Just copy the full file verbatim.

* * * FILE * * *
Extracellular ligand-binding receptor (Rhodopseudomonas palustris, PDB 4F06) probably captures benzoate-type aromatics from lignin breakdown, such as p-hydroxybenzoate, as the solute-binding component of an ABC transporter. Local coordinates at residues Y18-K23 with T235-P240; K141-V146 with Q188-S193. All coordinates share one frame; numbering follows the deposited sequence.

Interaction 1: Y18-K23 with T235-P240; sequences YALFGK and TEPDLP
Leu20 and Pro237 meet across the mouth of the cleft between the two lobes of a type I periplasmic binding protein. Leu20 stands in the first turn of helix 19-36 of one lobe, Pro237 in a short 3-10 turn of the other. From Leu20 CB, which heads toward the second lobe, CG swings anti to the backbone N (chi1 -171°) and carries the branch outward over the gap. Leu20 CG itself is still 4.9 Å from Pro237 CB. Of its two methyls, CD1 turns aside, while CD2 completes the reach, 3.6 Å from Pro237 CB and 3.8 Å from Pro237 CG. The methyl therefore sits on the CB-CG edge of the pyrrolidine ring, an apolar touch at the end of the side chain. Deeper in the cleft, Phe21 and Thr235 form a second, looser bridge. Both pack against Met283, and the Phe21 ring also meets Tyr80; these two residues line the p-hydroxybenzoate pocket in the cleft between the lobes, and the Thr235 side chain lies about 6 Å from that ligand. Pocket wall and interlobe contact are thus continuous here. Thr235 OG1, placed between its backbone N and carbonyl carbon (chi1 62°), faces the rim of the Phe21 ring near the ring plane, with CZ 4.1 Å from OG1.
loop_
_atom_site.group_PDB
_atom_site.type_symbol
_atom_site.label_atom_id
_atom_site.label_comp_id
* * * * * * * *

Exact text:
Extracellular ligand-binding receptor (Rhodopseudomonas palustris, PDB 4F06) probably captures benzoate-type aromatics from lignin breakdown, such as p-hydroxybenzoate, as the solute-binding component of an ABC transporter. Local coordinates at residues Y18-K23 with T235-P240; K141-V146 with Q188-S193. All coordinates share one frame; numbering follows the deposited sequence.

Interaction 1: Y18-K23 with T235-P240; sequences YALFGK and TEPDLP
Leu20 and Pro237 meet across the mouth of the cleft between the two lobes of a type I periplasmic binding protein. Leu20 stands in the first turn of helix 19-36 of one lobe, Pro237 in a short 3-10 turn of the other. From Leu20 CB, which heads toward the second lobe, CG swings anti to the backbone N (chi1 -171°) and carries the branch outward over the gap. Leu20 CG itself is still 4.9 Å from Pro237 CB. Of its two methyls, CD1 turns aside, while CD2 completes the reach, 3.6 Å from Pro237 CB and 3.8 Å from Pro237 CG. The methyl therefore sits on the CB-CG edge of the pyrrolidine ring, an apolar touch at the end of the side chain. Deeper in the cleft, Phe21 and Thr235 form a second, looser bridge. Both pack against Met283, and the Phe21 ring also meets Tyr80; these two residues line the p-hydroxybenzoate pocket in the cleft between the lobes, and the Thr235 side chain lies about 6 Å from that ligand. Pocket wall and interlobe contact are thus continuous here. Thr235 OG1, placed between its backbone N and carbonyl carbon (chi1 62°), faces the rim of the Phe21 ring near the ring plane, with CZ 4.1 Å from OG1.
loop_
_atom_site.group_PDB
_atom_site.type_symbol
_atom_site.label_atom_id
_atom_site.label_comp_id